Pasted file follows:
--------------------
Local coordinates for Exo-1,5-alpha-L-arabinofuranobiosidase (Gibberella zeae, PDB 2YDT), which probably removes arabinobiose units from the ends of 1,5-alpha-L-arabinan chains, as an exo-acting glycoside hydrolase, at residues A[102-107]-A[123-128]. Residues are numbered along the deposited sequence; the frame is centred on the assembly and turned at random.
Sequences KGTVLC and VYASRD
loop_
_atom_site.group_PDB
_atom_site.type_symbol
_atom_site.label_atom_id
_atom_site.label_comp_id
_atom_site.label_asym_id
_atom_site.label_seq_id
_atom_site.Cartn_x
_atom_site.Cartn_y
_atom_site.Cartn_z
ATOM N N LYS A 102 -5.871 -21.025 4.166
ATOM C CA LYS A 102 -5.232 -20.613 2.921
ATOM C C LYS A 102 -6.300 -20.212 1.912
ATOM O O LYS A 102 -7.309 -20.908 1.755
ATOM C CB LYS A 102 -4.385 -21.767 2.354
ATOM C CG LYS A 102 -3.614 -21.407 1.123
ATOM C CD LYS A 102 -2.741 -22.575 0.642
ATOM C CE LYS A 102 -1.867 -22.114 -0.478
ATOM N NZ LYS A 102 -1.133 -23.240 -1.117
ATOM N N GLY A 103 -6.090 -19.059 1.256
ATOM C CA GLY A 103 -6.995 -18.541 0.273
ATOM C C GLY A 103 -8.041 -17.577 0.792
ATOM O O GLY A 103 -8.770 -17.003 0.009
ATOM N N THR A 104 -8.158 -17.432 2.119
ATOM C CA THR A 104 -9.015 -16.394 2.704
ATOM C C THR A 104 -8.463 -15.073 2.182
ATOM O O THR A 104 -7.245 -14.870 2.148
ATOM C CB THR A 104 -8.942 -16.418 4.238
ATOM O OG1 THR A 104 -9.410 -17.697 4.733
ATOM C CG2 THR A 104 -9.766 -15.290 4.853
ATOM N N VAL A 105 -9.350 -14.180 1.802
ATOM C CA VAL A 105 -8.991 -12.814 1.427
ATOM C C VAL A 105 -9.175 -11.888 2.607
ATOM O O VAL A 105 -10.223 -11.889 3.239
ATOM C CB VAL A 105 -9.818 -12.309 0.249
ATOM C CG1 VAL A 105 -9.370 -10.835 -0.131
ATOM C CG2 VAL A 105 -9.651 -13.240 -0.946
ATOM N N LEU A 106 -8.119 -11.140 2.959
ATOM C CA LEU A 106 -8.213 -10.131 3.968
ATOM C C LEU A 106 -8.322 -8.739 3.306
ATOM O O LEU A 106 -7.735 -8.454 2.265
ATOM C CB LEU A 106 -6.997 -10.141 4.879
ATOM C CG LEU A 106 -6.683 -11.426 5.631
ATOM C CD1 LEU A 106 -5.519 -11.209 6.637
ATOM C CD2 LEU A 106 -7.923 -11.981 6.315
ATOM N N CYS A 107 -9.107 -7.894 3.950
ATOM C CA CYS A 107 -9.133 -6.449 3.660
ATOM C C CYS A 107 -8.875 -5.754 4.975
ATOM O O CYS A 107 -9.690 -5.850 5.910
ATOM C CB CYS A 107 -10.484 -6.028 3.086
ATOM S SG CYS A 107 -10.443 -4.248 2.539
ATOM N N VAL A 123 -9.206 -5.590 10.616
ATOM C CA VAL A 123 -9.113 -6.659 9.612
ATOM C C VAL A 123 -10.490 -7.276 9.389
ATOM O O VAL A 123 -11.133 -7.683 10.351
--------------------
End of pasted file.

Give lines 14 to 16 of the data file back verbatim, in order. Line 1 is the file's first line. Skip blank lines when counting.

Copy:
ATOM C CA LYS A 102 -5.232 -20.613 2.921
ATOM C C LYS A 102 -6.300 -20.212 1.912
ATOM O O LYS A 102 -7.309 -20.908 1.755